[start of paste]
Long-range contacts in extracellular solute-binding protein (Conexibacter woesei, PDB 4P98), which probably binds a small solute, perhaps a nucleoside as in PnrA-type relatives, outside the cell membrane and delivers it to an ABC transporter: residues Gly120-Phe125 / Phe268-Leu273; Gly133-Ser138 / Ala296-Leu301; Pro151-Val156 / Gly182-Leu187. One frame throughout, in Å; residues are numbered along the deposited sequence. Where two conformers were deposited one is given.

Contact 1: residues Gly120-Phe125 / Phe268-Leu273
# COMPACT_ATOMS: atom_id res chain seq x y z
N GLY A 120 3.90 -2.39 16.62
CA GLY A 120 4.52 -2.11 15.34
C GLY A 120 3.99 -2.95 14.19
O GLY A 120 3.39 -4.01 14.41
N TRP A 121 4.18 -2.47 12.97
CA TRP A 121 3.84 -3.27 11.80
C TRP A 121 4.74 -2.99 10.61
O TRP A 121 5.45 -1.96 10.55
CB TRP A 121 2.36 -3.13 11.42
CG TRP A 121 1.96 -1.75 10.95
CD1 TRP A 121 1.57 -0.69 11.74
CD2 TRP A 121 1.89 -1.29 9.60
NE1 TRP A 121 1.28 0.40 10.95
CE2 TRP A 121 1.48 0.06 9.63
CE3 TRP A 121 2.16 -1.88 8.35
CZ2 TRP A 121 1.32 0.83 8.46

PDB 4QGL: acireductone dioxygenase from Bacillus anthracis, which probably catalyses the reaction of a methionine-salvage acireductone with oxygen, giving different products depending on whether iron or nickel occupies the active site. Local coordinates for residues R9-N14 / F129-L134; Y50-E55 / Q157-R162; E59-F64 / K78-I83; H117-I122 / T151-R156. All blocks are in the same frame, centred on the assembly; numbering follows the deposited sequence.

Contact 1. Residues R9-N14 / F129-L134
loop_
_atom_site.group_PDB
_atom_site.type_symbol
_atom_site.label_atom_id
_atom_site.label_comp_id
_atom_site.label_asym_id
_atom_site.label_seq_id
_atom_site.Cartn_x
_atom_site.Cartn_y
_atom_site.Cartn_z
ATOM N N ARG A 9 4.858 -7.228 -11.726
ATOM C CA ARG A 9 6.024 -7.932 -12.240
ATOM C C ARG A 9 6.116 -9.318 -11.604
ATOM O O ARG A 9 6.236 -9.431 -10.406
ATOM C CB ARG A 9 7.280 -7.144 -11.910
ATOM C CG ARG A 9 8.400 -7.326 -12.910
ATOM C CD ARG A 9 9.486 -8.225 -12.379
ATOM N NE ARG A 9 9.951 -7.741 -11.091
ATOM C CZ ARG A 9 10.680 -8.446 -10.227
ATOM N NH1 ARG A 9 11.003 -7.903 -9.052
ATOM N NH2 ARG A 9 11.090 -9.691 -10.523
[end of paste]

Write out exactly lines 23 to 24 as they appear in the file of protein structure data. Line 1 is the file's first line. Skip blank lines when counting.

_atom_site.group_PDB
_atom_site.type_symbol